When you are given 2 equations in the same question, and asked to solve for a unique answer, you can visualize the problem as be two lines on the same xy-plane. The following two equations are graphed on the same xy-plane:. The solution set to any equation is the place where BOTH equations meet on the xy-plane. This meeting place is called the Point of Intersection. Here's a geometric view:. To solve graphically, it is best to write BOTH equations in the slope-intercept form or in the form: Then, graph the two lines, leading to the point of intersection.
After graphing these lines, you'll find that BOTH equations meet at point 0, Here's what these two equations look like on the xy-plane:. I will solve for y.
I will use our second equation. Coordinate Look at Pythagorean Triples. The site gives a small applet exploring the relationship between circles centered at the origin, linear equations, and pythagorean triples. Gives a detailed explanation of how to use interval notation, followed by numerous examples, from very simple to quite complex. This site provides graphing tools. The GCalc 3 menu has several options for graphing. One nice aspect of this site is that multiple functions can be graphed in different colors on the same screen.
Another useful feature is that it is easy to copy and paste or print the graphs that are generated. For more information call us at: Online Scientific Calculator A helpful scientific calculator that runs in your web browser window. Coordinate Look at Pythagorean Triples The site gives a small applet exploring the relationship between circles centered at the origin, linear equations, and pythagorean triples. Interval Notation Gives a detailed explanation of how to use interval notation, followed by numerous examples, from very simple to quite complex.
Online Graphing Calculator This site provides graphing tools.
The first portion of the book is homework help graphing linear equations investigation of functions – and revisited throughout. In addition to the paper homework sets, an emphasis is placed on motivating the concepts and on modeling and interpretation.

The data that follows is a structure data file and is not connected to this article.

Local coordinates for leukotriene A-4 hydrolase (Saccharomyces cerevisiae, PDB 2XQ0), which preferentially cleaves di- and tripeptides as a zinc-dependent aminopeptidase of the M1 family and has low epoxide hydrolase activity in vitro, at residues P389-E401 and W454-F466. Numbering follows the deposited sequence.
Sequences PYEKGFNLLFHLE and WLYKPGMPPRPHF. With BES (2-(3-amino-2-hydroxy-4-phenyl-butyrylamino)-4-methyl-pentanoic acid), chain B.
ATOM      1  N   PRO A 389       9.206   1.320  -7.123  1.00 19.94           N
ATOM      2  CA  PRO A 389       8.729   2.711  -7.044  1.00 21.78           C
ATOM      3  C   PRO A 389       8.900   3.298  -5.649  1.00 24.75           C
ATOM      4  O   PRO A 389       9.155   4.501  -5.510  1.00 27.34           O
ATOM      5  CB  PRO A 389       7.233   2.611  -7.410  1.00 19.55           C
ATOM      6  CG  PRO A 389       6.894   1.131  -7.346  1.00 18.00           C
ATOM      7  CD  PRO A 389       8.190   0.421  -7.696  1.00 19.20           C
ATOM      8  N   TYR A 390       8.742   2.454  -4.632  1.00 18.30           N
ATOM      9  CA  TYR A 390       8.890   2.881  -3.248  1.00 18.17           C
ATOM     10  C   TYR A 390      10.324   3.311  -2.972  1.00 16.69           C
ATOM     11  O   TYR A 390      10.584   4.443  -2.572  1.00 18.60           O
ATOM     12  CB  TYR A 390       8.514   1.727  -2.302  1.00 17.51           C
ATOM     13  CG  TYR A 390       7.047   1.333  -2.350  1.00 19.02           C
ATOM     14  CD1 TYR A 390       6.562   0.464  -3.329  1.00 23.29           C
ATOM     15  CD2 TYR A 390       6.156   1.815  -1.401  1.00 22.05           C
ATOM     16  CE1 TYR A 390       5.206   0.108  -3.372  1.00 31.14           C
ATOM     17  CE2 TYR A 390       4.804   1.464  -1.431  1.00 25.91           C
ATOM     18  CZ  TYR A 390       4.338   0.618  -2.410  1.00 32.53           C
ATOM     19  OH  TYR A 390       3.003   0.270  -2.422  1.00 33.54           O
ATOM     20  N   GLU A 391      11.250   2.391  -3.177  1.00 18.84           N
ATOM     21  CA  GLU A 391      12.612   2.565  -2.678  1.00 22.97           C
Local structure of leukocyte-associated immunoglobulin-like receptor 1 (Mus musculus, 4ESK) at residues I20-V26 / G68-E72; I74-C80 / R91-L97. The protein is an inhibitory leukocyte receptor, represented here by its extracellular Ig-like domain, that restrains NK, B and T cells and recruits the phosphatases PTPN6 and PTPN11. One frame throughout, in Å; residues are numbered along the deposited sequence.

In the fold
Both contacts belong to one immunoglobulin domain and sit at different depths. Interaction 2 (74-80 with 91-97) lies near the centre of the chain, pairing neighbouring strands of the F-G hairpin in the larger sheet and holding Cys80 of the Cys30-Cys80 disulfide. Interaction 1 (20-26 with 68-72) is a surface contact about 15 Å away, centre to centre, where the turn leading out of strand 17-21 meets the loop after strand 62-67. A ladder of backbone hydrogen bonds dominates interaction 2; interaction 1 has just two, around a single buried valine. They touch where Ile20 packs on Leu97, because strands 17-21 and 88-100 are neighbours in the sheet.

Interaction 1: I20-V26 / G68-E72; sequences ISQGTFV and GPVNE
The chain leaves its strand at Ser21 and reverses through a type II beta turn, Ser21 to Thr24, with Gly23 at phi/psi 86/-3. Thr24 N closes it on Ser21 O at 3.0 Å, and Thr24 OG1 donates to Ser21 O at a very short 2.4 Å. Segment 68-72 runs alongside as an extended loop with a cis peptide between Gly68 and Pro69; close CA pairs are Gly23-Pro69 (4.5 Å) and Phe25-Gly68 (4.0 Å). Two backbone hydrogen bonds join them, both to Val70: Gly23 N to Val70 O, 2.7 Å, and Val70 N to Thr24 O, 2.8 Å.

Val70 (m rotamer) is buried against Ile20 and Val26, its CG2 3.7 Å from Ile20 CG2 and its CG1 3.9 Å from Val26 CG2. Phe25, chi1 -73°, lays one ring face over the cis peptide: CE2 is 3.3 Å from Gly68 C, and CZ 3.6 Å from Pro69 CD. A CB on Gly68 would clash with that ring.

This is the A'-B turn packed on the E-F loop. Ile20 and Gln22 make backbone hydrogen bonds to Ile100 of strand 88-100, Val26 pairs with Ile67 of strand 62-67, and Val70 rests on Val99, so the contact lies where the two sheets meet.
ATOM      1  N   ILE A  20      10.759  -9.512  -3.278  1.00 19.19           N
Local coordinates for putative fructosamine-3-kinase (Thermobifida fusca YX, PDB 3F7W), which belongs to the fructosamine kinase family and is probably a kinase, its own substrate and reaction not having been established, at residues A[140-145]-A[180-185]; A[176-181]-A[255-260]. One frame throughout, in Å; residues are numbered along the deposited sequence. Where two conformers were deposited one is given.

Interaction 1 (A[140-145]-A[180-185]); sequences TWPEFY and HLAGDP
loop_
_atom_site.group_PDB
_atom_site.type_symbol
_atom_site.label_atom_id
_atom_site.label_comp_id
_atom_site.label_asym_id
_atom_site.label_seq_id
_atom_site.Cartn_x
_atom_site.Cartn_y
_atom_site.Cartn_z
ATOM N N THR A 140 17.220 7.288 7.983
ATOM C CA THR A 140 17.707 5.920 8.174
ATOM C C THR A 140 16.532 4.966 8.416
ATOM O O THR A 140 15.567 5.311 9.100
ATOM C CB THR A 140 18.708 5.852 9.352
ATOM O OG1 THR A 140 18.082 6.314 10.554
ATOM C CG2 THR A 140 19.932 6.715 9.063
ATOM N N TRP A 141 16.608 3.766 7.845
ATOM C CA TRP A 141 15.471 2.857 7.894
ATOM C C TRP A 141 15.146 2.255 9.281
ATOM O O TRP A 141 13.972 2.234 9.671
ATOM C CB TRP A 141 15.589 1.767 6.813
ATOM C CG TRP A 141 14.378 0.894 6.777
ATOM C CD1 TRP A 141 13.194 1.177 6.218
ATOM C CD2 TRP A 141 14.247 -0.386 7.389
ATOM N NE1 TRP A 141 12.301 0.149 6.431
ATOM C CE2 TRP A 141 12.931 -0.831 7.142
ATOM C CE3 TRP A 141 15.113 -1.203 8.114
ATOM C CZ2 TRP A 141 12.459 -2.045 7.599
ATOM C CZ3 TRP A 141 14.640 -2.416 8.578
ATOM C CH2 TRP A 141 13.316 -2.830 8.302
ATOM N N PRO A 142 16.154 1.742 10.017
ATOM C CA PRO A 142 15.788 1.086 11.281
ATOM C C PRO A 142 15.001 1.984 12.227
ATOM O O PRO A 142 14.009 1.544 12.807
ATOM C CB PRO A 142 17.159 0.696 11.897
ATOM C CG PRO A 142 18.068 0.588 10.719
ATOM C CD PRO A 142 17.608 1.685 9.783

Graphing Linear Equations Linear equations: Linear equations are nothing but algebraic equations in which each term has either a real constant or the product of a real constant other than zero and a single variable involved in the equation.
To graph a linear equation, we can use the slope and y-intercept. Locate the y-intercept on the graph and plot the point. From this point, . The solution set to any equation is the place where BOTH equations meet on the xy-plane. This meeting place is called the Point of Intersection. If you have a linear equation and a quadratic equation on the same xy-plane, there may be TWO POINTS where the graph of each equation will meet or intersect.
For example, an equation such 3x +5y = 16 is already in standard form, as a equals 3, b equals 5, and c equals Similarly, an equation such as y = 5x – 3 can be put in standard form as -5x +y = Graphing Linear Functions. If the equation for a function can be written in standard form, it can be graphed as a linear function. Suppose the . Systems of linear equations can be solved by other methods than graphing, such as substitution and elimination. When solving by elimination, some systems can be solved by addition, subtraction, and multiplication.